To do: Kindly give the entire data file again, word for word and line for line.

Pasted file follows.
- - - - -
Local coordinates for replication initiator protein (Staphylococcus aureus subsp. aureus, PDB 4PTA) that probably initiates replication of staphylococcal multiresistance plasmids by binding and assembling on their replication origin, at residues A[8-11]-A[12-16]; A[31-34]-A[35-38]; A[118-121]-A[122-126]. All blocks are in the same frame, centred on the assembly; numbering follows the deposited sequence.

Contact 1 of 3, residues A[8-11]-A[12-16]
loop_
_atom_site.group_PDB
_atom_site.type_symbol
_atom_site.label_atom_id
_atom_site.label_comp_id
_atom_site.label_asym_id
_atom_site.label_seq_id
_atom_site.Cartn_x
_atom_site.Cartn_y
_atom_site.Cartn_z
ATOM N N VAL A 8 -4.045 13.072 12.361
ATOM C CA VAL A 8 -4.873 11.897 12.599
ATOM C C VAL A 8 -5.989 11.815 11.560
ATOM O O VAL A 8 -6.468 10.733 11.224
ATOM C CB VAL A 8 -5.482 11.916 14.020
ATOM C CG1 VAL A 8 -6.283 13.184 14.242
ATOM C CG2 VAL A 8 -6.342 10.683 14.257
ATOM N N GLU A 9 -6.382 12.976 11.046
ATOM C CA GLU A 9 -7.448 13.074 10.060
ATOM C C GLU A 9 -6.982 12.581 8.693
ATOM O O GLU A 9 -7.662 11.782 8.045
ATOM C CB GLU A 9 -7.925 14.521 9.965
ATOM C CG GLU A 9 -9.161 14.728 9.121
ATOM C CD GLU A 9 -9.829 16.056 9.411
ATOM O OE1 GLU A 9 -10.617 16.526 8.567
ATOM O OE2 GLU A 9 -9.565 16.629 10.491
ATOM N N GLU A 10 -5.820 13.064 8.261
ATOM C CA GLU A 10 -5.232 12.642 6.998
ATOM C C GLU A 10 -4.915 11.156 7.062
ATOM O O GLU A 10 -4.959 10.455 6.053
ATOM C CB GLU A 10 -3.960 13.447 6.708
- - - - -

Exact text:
Local coordinates for replication initiator protein (Staphylococcus aureus subsp. aureus, PDB 4PTA) that probably initiates replication of staphylococcal multiresistance plasmids by binding and assembling on their replication origin, at residues A[8-11]-A[12-16]; A[31-34]-A[35-38]; A[118-121]-A[122-126]. All blocks are in the same frame, centred on the assembly; numbering follows the deposited sequence.

Contact 1 of 3, residues A[8-11]-A[12-16]
loop_
_atom_site.group_PDB
_atom_site.type_symbol
_atom_site.label_atom_id
_atom_site.label_comp_id
_atom_site.label_asym_id
_atom_site.label_seq_id
_atom_site.Cartn_x
_atom_site.Cartn_y
_atom_site.Cartn_z
ATOM N N VAL A 8 -4.045 13.072 12.361
ATOM C CA VAL A 8 -4.873 11.897 12.599
ATOM C C VAL A 8 -5.989 11.815 11.560
ATOM O O VAL A 8 -6.468 10.733 11.224
ATOM C CB VAL A 8 -5.482 11.916 14.020
ATOM C CG1 VAL A 8 -6.283 13.184 14.242
ATOM C CG2 VAL A 8 -6.342 10.683 14.257
ATOM N N GLU A 9 -6.382 12.976 11.046
ATOM C CA GLU A 9 -7.448 13.074 10.060
ATOM C C GLU A 9 -6.982 12.581 8.693
ATOM O O GLU A 9 -7.662 11.782 8.045
ATOM C CB GLU A 9 -7.925 14.521 9.965
ATOM C CG GLU A 9 -9.161 14.728 9.121
ATOM C CD GLU A 9 -9.829 16.056 9.411
ATOM O OE1 GLU A 9 -10.617 16.526 8.567
ATOM O OE2 GLU A 9 -9.565 16.629 10.491
ATOM N N GLU A 10 -5.820 13.064 8.261
ATOM C CA GLU A 10 -5.232 12.642 6.998
ATOM C C GLU A 10 -4.915 11.156 7.062
ATOM O O GLU A 10 -4.959 10.455 6.053
ATOM C CB GLU A 10 -3.960 13.447 6.708